Astrophotographers should be excited about many of the new lenses announced this year at the Photokina 2014 conference in Cologne, Germany. We see lots of fast lenses and that’s a very good thing.
Here is a quick list of all the new Astrophotography relevant lenses announced at Photokina 2014, who they’re for and why we’re excited about them.
For astrophotography, this is the lens that excites me the most from the Photokina 2014 conference. A fast 20mm lens is super valuable for astro work: it’s super wide angle of view and fast aperture will provide great views of the night sky and collect plenty of light. The fastest 20mm previously available for DSLRs was the Sigma 20mm f/1.8 EX DG RF Aspherical but it is too soft wide open and has too much aberration at f/1.8 for astrophotography. Hopefully Nikon can keep aberrations to a minimum on this new offering. If they can, I expect this lens to be the best 20mm lens available for astro work. The cool thing about Nikon lenses is that they’re easily adaptable to other mounts via adapters like the Novoflex Nikon to Canon EOS or Novoflex Nikon to Sony NEX and others. It’s also reasonably affordable at under $800.
This is the lens that we’ve all wanted Samyang to make for years now. It fills a gap in their already very good lineup of lenses and is their 4th lens with an aperture of f/1.4 (the others are the 24mm/1.4, 35mm/1.4, 85mm/1.4). We tend to love the lenses that come from Samyang. They’re typically very affordable, fast and have some of the best image quality of any of the lenses on the market. If it holds true to all their other lens designs, it will hopefully be great at correcting coma and astigmatism which should make for a great astrophotography lens. The only other 50mm lenses available that we recommend for astrophotography are the Sigma 50mm f/1.4 Art and the Zeiss Otus 55mm f/1.4 Distagon T*, both of which are markedly more expensive than the Samyang. A 50mm will be best used for making detailed astrophotography panorama stitches.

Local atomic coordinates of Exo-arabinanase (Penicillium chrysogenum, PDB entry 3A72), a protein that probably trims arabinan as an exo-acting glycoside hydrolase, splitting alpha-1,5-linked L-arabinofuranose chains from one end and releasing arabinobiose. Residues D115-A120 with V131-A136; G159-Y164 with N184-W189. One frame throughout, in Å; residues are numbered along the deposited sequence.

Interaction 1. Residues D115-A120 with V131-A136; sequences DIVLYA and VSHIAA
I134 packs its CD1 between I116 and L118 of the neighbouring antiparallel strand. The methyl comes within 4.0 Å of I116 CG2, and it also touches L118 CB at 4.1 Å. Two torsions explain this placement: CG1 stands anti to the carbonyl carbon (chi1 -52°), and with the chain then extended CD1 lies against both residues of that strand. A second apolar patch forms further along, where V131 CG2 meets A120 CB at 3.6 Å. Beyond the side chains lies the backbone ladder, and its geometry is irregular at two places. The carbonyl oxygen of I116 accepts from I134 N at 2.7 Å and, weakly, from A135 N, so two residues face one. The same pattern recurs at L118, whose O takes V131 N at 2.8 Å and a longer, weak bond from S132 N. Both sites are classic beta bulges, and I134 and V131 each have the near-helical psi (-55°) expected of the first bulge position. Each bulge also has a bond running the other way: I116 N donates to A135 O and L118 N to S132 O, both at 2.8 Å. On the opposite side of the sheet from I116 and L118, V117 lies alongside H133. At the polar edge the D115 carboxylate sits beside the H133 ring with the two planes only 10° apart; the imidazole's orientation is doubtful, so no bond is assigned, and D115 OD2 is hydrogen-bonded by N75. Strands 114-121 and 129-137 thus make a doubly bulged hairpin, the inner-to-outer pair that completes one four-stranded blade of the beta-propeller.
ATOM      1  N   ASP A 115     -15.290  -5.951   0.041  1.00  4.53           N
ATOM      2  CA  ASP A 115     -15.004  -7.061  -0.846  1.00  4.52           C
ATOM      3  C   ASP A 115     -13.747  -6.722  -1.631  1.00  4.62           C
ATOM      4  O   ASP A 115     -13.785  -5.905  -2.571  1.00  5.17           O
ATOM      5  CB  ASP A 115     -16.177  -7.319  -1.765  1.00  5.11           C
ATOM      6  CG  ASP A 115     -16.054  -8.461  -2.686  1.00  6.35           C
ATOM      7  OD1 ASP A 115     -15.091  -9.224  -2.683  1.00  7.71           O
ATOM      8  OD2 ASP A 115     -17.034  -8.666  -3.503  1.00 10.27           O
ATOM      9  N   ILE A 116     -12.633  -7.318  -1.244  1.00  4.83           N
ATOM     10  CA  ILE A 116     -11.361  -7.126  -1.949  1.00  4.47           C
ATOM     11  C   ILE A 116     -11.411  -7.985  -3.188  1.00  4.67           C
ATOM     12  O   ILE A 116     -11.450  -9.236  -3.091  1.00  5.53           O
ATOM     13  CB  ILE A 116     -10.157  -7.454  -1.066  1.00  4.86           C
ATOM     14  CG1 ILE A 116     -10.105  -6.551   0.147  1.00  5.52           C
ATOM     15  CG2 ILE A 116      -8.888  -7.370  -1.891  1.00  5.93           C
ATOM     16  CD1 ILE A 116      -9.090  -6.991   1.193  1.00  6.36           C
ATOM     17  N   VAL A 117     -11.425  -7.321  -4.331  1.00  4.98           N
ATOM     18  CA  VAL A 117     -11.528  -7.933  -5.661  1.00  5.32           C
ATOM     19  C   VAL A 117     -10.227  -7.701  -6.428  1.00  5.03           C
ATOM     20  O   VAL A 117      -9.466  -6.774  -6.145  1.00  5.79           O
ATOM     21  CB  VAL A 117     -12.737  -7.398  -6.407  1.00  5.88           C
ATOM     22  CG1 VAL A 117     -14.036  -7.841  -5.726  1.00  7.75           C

Also from Samyang is a new 12mm/2.8 fisheye lens for full frame sensors. There are very few fast fisheye lenses available for full frame cameras and the Samyang / Rokinon 12mm f/2.8 should be one of the widest fast lenses that you can buy. With a field of view of 180 degrees from corner to corner, this lens should be great for large sweeping landscapes. We love their 8mm f/2.8 UMC Fisheye II (full review here) version for APS-C mirrorless cameras so we’re excited to see an offering to full-frame DSLRs. We can’t wait to try this lens and apply our defishing method to the images.